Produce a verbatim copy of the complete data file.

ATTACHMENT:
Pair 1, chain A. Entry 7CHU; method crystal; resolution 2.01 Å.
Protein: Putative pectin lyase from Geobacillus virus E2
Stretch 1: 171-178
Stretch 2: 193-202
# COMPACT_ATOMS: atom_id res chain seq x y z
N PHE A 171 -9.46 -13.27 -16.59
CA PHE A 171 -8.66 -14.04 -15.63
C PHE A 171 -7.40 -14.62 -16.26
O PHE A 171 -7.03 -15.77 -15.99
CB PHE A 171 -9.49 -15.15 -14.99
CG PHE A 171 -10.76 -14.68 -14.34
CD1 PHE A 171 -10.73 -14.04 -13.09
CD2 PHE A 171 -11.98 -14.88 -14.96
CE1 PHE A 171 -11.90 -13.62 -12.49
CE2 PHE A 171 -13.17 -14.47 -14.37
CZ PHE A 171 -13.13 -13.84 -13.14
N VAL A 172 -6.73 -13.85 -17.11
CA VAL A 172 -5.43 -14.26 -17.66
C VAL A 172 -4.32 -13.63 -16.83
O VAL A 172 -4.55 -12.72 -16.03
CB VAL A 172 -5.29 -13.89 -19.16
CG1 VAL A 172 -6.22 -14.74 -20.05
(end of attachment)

Pair 1, chain A. Entry 7CHU; method crystal; resolution 2.01 Å.
Protein: Putative pectin lyase from Geobacillus virus E2
Stretch 1: 171-178
Stretch 2: 193-202
# COMPACT_ATOMS: atom_id res chain seq x y z
N PHE A 171 -9.46 -13.27 -16.59
CA PHE A 171 -8.66 -14.04 -15.63
C PHE A 171 -7.40 -14.62 -16.26
O PHE A 171 -7.03 -15.77 -15.99
CB PHE A 171 -9.49 -15.15 -14.99
CG PHE A 171 -10.76 -14.68 -14.34
CD1 PHE A 171 -10.73 -14.04 -13.09
CD2 PHE A 171 -11.98 -14.88 -14.96
CE1 PHE A 171 -11.90 -13.62 -12.49
CE2 PHE A 171 -13.17 -14.47 -14.37
CZ PHE A 171 -13.13 -13.84 -13.14
N VAL A 172 -6.73 -13.85 -17.11
CA VAL A 172 -5.43 -14.26 -17.66
C VAL A 172 -4.32 -13.63 -16.83
O VAL A 172 -4.55 -12.72 -16.03
CB VAL A 172 -5.29 -13.89 -19.16
CG1 VAL A 172 -6.22 -14.74 -20.05